World Space Week: October 4th – 10th
The combustion reaction of hydrogen and oxygen is used to produce the explosive energy needed to power the space shuttle. In this lab, your students generate microscale quantities of hydrogen and oxygen and test their explosive nature. The goal is to find the most “powerful” gas mixture and use it to launch a rocket across the room!
Instruments such as the telescope and microscope have expanded our normally narrow view of size and distance. Getting students to appreciate and understand the magnitude of each level of magnification up and down the scale of size can be difficult. This lab helps put the numbers into perspective.
Biology Week: October 6th – 14th
3 Fun Plant Facts:
1. 85% of plant life is found in the ocean
2. Caffeine is actually a pesticide for the coffee plant
3. Bamboo can grow up to 35 inches in one day, making it the fastest growing woody plant
Milk of magnesia (MOM) and other antacids are bases that relieve heartburn by neutralizing the acid found in the stomach’s gastric juices. When hydrochloric acid and universal indicator are added to milk of magnesia, a dramatic rainbow of color changes is observed, providing a great demo on acids and bases, solubility, digestion, and “antacid-testing” consumer biochemistry.
All new cells come from previously existing cells. New cells are formed by the process of cell division, which involves the replication of the cell’s internal structures and the division of the cytoplasm (cytokinesis). This lab helps students understand what factors affect the rate of mitosis.
Biodiversity is defined as the variety of distinct species inhabiting a given ecosystem, whether continent, island, forest, field or pond. Here is a simple and yet wonderfully illustrative activity to demonstrate this vital and topical concept.
Fire Prevention Week: October 7th – 13th
3 Fire Facts:
1. Earth is the only known planet where fire can burn as there is not enough oxygen anywhere else
2. Some fuels can generate their own heat (i.e. by rotting), making spontaneous combustion a real thing
3. Most of the fuels we use derive their energy from trapped solar rays (photosynthesis)
Fire is a serious and, unfortunately, a common safety hazard in a typical chemistry laboratory. Understanding how fires start, the steps to take in the event of a fire, and the basic principles of using a fire extinguisher will greatly reduce the risks of injury due to a fire.
A science department safety plan should include a comprehensive plan for fire safety and should include a fire safety inspection to identify areas of preparation, training, and equipment that need to be improved. Use this Fire Safety Inspection list to help put your plan in place.
The use of flammable liquids is an important component of most chemical laboratories. Understanding the properties and hazards of these materials is an important first step in terms of the safe purchase, storage, use, and disposal of flammable liquids.
Vapors from volatile, flammable liquids are generally heavier than air and can travel along a countertop to an ignition source. Once vapors have been ignited, the flames will quickly follow the vapor trail back to the vapor source and may result in a very large fire or explosion.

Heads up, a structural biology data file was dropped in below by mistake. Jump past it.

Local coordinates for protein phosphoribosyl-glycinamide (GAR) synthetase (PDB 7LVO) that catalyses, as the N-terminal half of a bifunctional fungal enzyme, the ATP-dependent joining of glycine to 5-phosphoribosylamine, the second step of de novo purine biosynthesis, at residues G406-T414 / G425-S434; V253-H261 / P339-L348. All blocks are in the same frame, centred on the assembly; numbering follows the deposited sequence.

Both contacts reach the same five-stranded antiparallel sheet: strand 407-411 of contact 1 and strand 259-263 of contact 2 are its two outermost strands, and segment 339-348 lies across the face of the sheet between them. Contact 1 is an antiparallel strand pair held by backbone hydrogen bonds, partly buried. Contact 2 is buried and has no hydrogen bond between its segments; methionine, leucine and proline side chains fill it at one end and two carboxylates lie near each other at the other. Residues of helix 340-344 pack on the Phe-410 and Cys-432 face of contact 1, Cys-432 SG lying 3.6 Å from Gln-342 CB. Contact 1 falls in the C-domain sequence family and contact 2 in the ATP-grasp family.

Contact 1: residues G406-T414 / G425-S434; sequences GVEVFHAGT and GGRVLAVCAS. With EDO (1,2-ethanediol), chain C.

Ada Lovelace Day – Celebrating Women in Science: October 9th
3 Facts About Ada Lovelace:
1. Ada Lovelace was the daughter of poet George Gordon (Lord Byron), and his mathematics-loving wife Annabella Milbanke
2. Ada was asked to expand upon mathemetican Charles Babbage’s plans for a complicated device he called the Analytical Engine. Her article contains several early ‘computer programs,’ as well as strikingly prescient observations on the potential uses of the machine, including the manipulation of symbols and creation of music.
3. Ada’s notes on the Analytical Engine was one of the critical documents that inspired Alan Turing’s work on the first modern computers
Why Arduinos and Ada Lovelace?
Arduinos are open-source platforms used for building electronics. Arduinos consists of a physical, programmable circuit board and a piece of software that runs on your computer and is used to write and upload computer code to the physical board. Ada Lovelace’s work contributed to the advent of modern computers.
National Astronomy Day: October 13th
In celebration of this day, we created a special lab activity just for you!
What would it be like to live in a vacuum? Which of our tools and toys would still work the same? Which would work better? Which would not work at all? Help your students answers these questions and more!
Earth Science Week: October 14th – 20th
3 Pollution Facts:
1. According to the Environmental Protection Agency (EPA), 44 percent of assessed stream miles, 64 percent of lakes and 30 percent of bay and estuarine areas are not clean enough for fishing and swimming. The United State’s most common contaminants are bacteria, mercury, phosphorus and nitrogen.
2. Even though humans can’t see or smell noise pollution, it still affects the environment. Research has shown that there are direct links between noise and health, including stress-related illnesses, high blood pressure, speech interference, and hearing loss.